THE JOURNAL OF EDUCATION, COMMUNITY, AND VALUES
Song of the Dodo: Island Biogeography in a Time of Extinction
by Ed Alkaslassy <firstname.lastname@example.org>
Song of the Dodo: Island Biogeography in a Time of Extinction. 1996. David Quammen.
Humans have caused and are causing the permanent extinction of many unique living beings such as the Dodo (a pigeon-like bird). A disproportionate number of those extinctions have taken place on islands. Why are island-dwelling organisms so vulnerable to extinction? Because island populations are relatively small they have little genetic variation for coping with change and are more likely to suffer "random" declines after unexpected catastrophes. And while they are isolated from the fresh genetic variation of mainland populations that isolation has not protected them from a host of harmful human activities.
Lessons learned from islands can now be applied to mainland species. The sobering truth is that humanity is turning the entire surface of the earth into isolated fragments of land that are effectively islands on which species become marooned and are at greater risk of extinction. Shopping malls, highways, and agricultural fields can all be impassable barriers ("oceans") for species. Even protected "islands" of land cannot preserve their native species: surveys of several National Parks in the western U.S. show that they have lost 40% of their large mammal species since being created less than one hundred years ago.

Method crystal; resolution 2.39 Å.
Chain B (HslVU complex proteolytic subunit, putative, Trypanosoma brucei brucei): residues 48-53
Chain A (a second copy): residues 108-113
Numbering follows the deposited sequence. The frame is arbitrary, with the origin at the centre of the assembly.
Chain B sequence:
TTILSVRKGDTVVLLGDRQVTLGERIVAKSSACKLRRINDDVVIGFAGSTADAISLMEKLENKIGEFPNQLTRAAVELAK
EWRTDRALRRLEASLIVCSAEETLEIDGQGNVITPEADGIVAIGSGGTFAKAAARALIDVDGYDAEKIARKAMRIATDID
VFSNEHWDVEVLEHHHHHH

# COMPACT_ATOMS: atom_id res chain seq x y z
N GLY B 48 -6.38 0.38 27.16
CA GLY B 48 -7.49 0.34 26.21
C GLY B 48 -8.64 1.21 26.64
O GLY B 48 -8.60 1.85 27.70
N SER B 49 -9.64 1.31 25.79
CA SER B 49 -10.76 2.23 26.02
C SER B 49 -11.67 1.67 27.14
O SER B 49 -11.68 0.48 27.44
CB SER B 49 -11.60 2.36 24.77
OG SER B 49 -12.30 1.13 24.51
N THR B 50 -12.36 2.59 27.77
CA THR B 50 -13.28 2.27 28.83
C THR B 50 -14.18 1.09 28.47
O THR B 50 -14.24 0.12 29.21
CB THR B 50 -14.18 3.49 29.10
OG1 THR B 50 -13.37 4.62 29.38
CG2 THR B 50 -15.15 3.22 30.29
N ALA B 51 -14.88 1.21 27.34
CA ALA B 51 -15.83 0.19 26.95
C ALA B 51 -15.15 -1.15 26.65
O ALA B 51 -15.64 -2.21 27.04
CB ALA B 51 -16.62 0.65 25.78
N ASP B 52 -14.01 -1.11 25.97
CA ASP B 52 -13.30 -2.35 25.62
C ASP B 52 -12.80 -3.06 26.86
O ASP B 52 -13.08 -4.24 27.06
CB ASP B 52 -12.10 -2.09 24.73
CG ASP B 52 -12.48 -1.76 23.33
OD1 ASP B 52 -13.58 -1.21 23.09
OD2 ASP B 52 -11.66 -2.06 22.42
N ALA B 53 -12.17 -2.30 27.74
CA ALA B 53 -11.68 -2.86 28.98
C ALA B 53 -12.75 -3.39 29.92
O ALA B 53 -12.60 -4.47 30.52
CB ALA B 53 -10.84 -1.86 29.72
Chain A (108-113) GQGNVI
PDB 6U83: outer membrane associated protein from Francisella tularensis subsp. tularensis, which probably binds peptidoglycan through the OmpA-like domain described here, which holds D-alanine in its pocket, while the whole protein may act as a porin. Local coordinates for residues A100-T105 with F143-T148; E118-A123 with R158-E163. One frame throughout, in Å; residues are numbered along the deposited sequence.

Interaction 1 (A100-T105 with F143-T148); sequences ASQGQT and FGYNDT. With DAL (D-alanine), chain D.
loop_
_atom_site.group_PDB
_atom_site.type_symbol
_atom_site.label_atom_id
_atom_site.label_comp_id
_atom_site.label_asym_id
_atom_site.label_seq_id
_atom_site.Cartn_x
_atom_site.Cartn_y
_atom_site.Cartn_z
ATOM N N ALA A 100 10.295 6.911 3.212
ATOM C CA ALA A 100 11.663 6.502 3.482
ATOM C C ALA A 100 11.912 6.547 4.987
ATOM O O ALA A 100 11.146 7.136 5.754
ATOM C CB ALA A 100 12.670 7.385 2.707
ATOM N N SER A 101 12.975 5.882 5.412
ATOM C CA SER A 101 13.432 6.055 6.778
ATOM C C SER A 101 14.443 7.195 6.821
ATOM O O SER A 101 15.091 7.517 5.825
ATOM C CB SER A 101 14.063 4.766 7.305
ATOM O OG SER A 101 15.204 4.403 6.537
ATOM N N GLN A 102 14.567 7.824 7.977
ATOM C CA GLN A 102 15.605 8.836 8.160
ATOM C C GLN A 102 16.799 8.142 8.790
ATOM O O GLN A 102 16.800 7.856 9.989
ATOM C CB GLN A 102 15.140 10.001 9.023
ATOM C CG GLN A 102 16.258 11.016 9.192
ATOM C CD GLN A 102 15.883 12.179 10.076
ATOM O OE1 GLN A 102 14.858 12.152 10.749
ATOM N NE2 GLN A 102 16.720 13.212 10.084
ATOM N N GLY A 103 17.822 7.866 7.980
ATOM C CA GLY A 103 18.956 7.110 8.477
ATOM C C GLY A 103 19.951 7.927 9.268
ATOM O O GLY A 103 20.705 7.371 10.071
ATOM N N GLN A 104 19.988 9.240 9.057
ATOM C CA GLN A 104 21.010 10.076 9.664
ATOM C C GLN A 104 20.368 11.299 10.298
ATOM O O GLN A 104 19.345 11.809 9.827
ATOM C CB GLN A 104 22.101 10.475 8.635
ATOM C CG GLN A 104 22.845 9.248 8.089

We cannot know the song of the Dodo now that we have extinguished it. How much more of our biological world will be unknown to future generations? The mission of the new discipline of conservation biology is to develop strategies for retaining viable populations and functioning ecosystems over the long term, given that the world is now "in pieces".